Recently, my friend Judy had traveled to this area with her husband, so I was familiar with the term “the Stans,” and what the area looked like. Although some consider that term a snub (“stan” means land, as in Afghanistan is the land where Afghanis live), I think it works well for those of us not familiar with where these countries are:
While we were in the LACMA exhibit, I told my husband that many quilters have used FolkWear patterns to make a similar robe, and added detailed surface decoration. I first learned about ikat when I took a class in Houston several years ago from Roberta Horton, a reknowned quilter, who showed us ikats from her line of fabrics, made in India:
Although I was a Clothing and Textile Major in college, I’d didn’t remember hearing about this fabric before; perhaps that why I wanted to blog about it today. But in the quilting world, we also have variants of these colorfully patterned robes worn by these people from Central Asia.
I’ve seen the Tabula Rasa jacket and all its variations, from a pattern by FitForArt. Perhaps it’s the blurring of the lines between our patterned quilts and these beautiful ikat robes? The more surface decoration the better?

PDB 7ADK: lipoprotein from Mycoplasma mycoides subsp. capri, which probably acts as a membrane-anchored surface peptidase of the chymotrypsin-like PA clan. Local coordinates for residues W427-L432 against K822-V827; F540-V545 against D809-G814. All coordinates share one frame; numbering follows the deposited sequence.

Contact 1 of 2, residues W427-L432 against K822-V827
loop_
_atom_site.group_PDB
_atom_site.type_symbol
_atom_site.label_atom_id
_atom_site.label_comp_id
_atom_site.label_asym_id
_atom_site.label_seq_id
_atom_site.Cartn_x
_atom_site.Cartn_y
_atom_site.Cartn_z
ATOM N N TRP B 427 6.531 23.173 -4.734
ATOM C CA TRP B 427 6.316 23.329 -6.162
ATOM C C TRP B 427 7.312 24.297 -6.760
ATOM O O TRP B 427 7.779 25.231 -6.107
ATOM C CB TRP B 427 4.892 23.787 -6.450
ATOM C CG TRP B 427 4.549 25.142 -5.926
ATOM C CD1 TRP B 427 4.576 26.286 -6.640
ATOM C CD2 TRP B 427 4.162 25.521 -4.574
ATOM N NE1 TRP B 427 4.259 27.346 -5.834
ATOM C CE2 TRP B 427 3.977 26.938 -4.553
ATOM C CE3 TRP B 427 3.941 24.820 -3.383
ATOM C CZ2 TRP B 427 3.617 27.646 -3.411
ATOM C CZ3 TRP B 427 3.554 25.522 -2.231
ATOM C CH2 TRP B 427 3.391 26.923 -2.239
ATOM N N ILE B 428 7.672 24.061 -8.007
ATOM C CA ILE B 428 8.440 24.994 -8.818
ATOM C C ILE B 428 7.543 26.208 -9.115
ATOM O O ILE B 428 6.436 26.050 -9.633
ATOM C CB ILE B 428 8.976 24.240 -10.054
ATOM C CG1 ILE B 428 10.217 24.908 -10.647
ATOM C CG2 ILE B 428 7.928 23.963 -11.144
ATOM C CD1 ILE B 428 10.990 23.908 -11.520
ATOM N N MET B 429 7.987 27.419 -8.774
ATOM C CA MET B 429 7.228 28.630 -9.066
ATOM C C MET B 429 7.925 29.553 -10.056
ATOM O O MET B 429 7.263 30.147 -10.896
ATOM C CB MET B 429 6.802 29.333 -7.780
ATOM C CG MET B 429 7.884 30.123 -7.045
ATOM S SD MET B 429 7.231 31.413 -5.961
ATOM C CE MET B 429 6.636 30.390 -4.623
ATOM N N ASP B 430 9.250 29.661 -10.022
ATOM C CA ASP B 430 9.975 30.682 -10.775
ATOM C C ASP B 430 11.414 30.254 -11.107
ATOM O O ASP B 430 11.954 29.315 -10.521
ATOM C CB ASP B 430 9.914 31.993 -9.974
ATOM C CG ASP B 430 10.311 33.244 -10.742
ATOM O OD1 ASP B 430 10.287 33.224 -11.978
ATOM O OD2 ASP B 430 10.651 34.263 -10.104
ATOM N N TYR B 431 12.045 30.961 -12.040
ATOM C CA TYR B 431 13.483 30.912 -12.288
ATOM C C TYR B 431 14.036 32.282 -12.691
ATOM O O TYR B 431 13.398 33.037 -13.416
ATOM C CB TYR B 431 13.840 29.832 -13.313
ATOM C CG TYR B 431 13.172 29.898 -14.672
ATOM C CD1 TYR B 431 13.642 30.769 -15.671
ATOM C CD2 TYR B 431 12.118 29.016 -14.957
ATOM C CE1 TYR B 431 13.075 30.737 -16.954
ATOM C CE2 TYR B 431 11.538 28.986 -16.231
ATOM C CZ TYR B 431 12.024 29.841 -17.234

Not always. I’ve also seen some not-so-great versions of handmade clothing that were patterned to within an inch of their lives, certainly showing their makers’ skill but not always on the level of what was in that exhibit.
The brilliant thing about these ikat robes is the sense of balance that is present. Even in the layering of the different patterns, something pulls them together, links in either color or design. A worthy goal for our own creating, wouldn’t you say? whether it be in quilts or robes or clothing.